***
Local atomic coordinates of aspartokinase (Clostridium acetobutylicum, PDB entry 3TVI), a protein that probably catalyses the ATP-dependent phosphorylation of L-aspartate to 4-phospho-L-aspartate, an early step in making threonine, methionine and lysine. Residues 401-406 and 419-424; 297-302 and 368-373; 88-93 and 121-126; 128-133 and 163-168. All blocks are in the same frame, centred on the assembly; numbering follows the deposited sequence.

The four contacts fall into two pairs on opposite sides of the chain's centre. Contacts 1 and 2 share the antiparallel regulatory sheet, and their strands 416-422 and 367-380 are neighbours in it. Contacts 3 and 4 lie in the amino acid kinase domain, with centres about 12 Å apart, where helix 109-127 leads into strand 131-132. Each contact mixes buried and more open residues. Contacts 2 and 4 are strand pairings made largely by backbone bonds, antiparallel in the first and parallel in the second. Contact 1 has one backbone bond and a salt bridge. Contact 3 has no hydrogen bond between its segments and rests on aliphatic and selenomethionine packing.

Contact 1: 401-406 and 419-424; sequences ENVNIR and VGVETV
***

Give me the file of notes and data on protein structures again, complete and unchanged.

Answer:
Local atomic coordinates of aspartokinase (Clostridium acetobutylicum, PDB entry 3TVI), a protein that probably catalyses the ATP-dependent phosphorylation of L-aspartate to 4-phospho-L-aspartate, an early step in making threonine, methionine and lysine. Residues 401-406 and 419-424; 297-302 and 368-373; 88-93 and 121-126; 128-133 and 163-168. All blocks are in the same frame, centred on the assembly; numbering follows the deposited sequence.

The four contacts fall into two pairs on opposite sides of the chain's centre. Contacts 1 and 2 share the antiparallel regulatory sheet, and their strands 416-422 and 367-380 are neighbours in it. Contacts 3 and 4 lie in the amino acid kinase domain, with centres about 12 Å apart, where helix 109-127 leads into strand 131-132. Each contact mixes buried and more open residues. Contacts 2 and 4 are strand pairings made largely by backbone bonds, antiparallel in the first and parallel in the second. Contact 1 has one backbone bond and a salt bridge. Contact 3 has no hydrogen bond between its segments and rests on aliphatic and selenomethionine packing.

Contact 1: 401-406 and 419-424; sequences ENVNIR and VGVETV